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9 Wm. & Mary Bill Rts. J. 201 (2000-2001)
The Role of Organized Religions in Changing Death Penalty Debates

handle is hein.journals/wmbrts9 and id is 209 raw text is: THE ROLE OF ORGANIZED RELIGIONS IN CHANGING
Michael L. Radelet'
In his Article, Professor Michael L. Radelet describes a global decline in the
use of the death penalty, the United Nation 'sprogressively stronger stance against
executions, and a growing opposition to capital punishment in the United States.
This decrease is attributed to both empirical studies casting doubt on the death
penalty's efficacy in promoting its stated underlying goals, and to the increasingly
vocal stance of religious leaders morally opposed io capital punishment.
Nevertheless, the decline in otherjustifications for capital punishment has been met
with increasing reliance on retribution as the primary argument in its support.
Professor Radelet argues that retribution 's. moral, rather than empirical, base
makes it an issue largely within the purview of religious denominations, the
traditional source of a community's moral authority. Professor Radelet predicts
that religious leaders' increasing opposition to the flawed administration of the
death penalty, rather than their lesser support for the abstract concept of capital
punishment, will tip the balance toward its abolition in America.
The symposium on which this Article is based met in Williamsburg, Virginia,
just a few miles from Jamestown, where in 1608 a man named George Kendall
became the first person to be executed on American shores.' At that symposium,
I argued that there is an accelerating trend toward worldwide abolition of the death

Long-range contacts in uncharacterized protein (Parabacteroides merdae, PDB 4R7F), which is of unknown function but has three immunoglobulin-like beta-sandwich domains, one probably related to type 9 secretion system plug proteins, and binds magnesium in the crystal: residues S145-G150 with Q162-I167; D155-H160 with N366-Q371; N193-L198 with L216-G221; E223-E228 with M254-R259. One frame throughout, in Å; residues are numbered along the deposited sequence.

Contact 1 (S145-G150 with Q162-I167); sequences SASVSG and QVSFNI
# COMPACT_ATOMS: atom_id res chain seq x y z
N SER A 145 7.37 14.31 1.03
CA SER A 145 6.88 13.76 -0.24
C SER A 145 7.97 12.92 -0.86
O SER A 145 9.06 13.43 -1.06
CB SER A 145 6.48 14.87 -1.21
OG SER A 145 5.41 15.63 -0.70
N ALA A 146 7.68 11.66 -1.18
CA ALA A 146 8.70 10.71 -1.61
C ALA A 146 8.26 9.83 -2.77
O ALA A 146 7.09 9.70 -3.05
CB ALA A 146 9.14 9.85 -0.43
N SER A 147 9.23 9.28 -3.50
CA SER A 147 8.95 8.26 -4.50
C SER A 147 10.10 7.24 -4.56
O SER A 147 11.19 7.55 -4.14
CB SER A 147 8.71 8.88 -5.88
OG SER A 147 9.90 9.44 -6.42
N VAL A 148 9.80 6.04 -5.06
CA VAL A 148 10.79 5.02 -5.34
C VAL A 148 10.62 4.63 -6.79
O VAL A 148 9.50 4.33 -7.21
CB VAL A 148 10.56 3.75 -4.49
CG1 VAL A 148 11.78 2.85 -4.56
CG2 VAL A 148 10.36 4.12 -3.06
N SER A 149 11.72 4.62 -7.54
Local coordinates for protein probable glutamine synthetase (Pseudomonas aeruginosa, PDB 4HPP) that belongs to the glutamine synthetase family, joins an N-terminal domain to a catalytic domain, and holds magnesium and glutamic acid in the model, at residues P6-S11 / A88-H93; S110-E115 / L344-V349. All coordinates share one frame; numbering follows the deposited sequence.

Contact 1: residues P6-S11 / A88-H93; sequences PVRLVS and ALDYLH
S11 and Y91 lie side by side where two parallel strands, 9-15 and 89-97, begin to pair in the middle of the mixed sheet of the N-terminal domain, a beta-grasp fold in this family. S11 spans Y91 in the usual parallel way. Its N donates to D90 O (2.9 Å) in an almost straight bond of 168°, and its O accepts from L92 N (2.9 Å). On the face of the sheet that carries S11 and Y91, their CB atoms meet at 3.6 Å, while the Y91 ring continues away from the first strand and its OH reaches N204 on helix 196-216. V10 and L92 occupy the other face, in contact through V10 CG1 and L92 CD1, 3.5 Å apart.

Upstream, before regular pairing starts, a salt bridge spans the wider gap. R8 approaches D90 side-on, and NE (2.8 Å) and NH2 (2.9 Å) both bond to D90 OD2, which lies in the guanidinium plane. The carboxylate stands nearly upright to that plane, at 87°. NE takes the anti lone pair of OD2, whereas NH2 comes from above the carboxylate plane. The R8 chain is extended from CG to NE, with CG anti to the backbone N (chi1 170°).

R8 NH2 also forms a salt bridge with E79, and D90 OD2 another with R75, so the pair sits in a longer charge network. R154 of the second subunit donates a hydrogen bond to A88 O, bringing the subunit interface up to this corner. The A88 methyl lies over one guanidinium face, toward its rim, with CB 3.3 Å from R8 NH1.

penalty. America's executioners have not written their final obituaries, but this area
of central Virginia is certainly a fitting place to meet and reflect on historical and
recent trends in attitudes toward and the use of the death penalty, and the past and
future role of organized religions in leading or fueling these changes. Dare we
suggest that we have come almost full circle?
Worldwide, the death penalty is increasingly confined to a smaller and smaller
number of countries. Amnesty International reports that in 1999 only thirty-one
* Professor and Chair, Department of Sociology, University of Florida. An earlier draft
of this paper was presented at a Conference on Religion's Role in the Administration of the
Death Penalty, Marshall-Wythe School of Law, College of William and Mary, April 7,
See Francis X. Clines, The Grim List of Those Put to Death, N.Y. TIMES, Nov. 18,
1992, at A16 (explaining that it is possible that others were executed before Kendall, but his
is the earliest execution for which documentation exists today).

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